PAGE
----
UPDATE 1-UniCredit capital hike nets 99.8 pct take-up
(Adds details of share offer, background on euro zone lenders)
* 7.5 bln euro offering closed on Friday
* Test of market appetite for European banks
By Silvia Aloisi
MILAN, Jan 27 (Reuters) - UniCredit (CRDI.MI) closed its 7.5 billion euro ($9.7 billion) rights issue on Friday with a 99.8 percent take-up, allowing Italy's largest bank by assets to meet tougher capital requirements being imposed on the euro zone's lenders.
UniCredit was the first European lender to tap the market after the European Banking Authority told banks they needed to find 115 billion euros to withstand the region's sovereign debt crisis.
After a turbulent start on Jan. 9 which prompted a sharp fall in the share price, the success of the rights issue means UniCredit has almost entirely plugged the 8 billion-euro capital shortfall identified by the EBA - the second-biggest deficit in Europe after Spain's Santander (SAN.MC).
The cash call will bring the Italian lender's core Tier 1 capital adequacy ratio above the required target of 9 percent of risk-adjusted assets.
The two-for-one share offer had been priced at a steep discount, reflecting difficult market conditions. It will dilute 2012 earnings per share by around 65 percent, according to analysts' estimates. Sources close to the underwriting consortium have said that the rights issue had drawn interest from U.S. institutional investors and from Nordic countries. U.S. fund Capital Research and Management has taken a 5.4 percent stake, while BlackRock Inc (BLK.N) has a 3.1 percent holding, according to stake disclosures to Italy's market watchdog. U.S. investors helped offset the defection of some core shareholders, such as the Libyan central bank and the Libyan Investment Authority, which did not subscribe to the capital increase. DEBT JITTERS Looking ahead, Italy's largest bank by assets remains vulnerable to the country's sovereign debt woes, analysts say, with already low profitability further dented by the dilutive cash call and question marks hanging over its strategy. Despite having the biggest international reach among Italian lenders, with operations in 22 countries and 950 billion euros in assets, UniCredit makes 42 percent of its revenue in its home market -- making it vulnerable to a likely recession in Italy this year.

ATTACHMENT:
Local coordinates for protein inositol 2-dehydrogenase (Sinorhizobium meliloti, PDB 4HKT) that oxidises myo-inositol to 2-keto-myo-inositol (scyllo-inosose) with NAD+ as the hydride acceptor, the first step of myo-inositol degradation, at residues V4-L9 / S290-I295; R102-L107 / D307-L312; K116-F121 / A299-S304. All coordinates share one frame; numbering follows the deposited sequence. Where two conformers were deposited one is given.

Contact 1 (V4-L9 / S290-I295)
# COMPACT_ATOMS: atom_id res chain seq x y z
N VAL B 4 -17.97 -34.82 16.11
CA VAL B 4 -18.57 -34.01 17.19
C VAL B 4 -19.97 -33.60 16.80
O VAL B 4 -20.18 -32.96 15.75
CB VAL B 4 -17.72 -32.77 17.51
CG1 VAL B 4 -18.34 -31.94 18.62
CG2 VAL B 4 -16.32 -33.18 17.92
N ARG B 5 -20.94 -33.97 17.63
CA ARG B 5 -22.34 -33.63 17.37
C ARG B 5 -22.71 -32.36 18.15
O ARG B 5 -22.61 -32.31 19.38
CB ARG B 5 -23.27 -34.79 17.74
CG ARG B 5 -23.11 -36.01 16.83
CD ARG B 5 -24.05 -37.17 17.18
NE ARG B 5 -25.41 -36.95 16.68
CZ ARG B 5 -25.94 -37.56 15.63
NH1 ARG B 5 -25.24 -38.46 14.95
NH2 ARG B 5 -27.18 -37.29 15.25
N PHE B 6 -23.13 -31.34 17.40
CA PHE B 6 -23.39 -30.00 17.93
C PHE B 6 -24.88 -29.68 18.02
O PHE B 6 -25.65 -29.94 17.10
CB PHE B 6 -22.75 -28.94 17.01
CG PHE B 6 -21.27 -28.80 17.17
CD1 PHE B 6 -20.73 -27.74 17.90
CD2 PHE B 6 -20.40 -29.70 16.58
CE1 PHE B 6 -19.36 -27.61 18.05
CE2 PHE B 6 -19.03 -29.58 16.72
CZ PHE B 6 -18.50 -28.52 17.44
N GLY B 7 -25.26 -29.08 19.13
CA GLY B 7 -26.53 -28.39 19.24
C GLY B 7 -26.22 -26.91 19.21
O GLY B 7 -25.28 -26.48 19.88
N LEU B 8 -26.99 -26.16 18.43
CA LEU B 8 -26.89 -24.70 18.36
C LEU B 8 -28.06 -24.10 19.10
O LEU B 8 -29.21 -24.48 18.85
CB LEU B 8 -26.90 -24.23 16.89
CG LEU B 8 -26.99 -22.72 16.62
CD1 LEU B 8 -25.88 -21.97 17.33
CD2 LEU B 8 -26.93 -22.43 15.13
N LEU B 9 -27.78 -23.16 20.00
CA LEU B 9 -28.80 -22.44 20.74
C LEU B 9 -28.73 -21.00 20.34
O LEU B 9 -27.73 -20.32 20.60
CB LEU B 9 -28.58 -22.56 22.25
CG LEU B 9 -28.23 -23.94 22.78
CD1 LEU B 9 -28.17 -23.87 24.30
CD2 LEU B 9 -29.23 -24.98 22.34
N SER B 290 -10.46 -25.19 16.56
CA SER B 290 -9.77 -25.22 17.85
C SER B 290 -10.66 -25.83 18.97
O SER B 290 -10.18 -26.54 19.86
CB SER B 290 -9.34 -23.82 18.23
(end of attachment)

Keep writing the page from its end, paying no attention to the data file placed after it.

It also has 38 billion euros of Italian government bonds on its books, accounting for 43 percent of its total exposure to sovereign debt. UniCredit's shares have borne the brunt of a market sell-off in Italian assets.
Even taking into account the rights issue, its market capitalisation is now below 21 billion euros ($27.58 billion), a far cry from the 75 billion euros former chief executive Alessandro Profumo could boast of just four years ago after a buying spree in central and eastern Europe.
That acquisition drive turned UniCredit into the biggest lender in Austria and in several central and eastern European countries, and gave it the third spot in Germany. But at a price. As Italy and its banks got sucked ever deeper into the debt crisis the lender revealed a 10.6 billion euro third-quarter loss in November due to big writedowns on the book value of those deals. CEO Federico Ghizzoni came under heavy criticism for waiting too long to launch the rights issue, and the initial market reaction to the discount offered was a disaster -- the stock plunged 45 percent in the space of four days. But the shares then recovered, also helped by a more positive general market mood on euro zone assets.
($1 = 0.7615 euros)
(Reporting By Silvia Aloisi, editing by Matthew Lewis)
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